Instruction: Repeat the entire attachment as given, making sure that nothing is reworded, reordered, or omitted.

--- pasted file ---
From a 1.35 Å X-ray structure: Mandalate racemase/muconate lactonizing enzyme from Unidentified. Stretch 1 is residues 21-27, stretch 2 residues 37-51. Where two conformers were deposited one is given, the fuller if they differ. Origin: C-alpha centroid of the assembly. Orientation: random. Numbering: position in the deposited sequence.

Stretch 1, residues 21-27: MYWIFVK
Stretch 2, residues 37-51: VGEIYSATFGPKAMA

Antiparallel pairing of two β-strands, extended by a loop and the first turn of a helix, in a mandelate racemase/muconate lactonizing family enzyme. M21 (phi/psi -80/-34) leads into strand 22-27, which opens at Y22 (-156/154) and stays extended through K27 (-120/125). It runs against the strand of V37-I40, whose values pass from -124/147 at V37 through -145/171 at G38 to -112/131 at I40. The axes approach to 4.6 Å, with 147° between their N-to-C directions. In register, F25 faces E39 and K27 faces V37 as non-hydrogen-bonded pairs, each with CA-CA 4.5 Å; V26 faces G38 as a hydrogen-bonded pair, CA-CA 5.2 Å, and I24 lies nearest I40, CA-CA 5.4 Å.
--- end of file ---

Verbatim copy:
From a 1.35 Å X-ray structure: Mandalate racemase/muconate lactonizing enzyme from Unidentified. Stretch 1 is residues 21-27, stretch 2 residues 37-51. Where two conformers were deposited one is given, the fuller if they differ. Origin: C-alpha centroid of the assembly. Orientation: random. Numbering: position in the deposited sequence.

Stretch 1, residues 21-27: MYWIFVK
Stretch 2, residues 37-51: VGEIYSATFGPKAMA

Antiparallel pairing of two β-strands, extended by a loop and the first turn of a helix, in a mandelate racemase/muconate lactonizing family enzyme. M21 (phi/psi -80/-34) leads into strand 22-27, which opens at Y22 (-156/154) and stays extended through K27 (-120/125). It runs against the strand of V37-I40, whose values pass from -124/147 at V37 through -145/171 at G38 to -112/131 at I40. The axes approach to 4.6 Å, with 147° between their N-to-C directions. In register, F25 faces E39 and K27 faces V37 as non-hydrogen-bonded pairs, each with CA-CA 4.5 Å; V26 faces G38 as a hydrogen-bonded pair, CA-CA 5.2 Å, and I24 lies nearest I40, CA-CA 5.4 Å.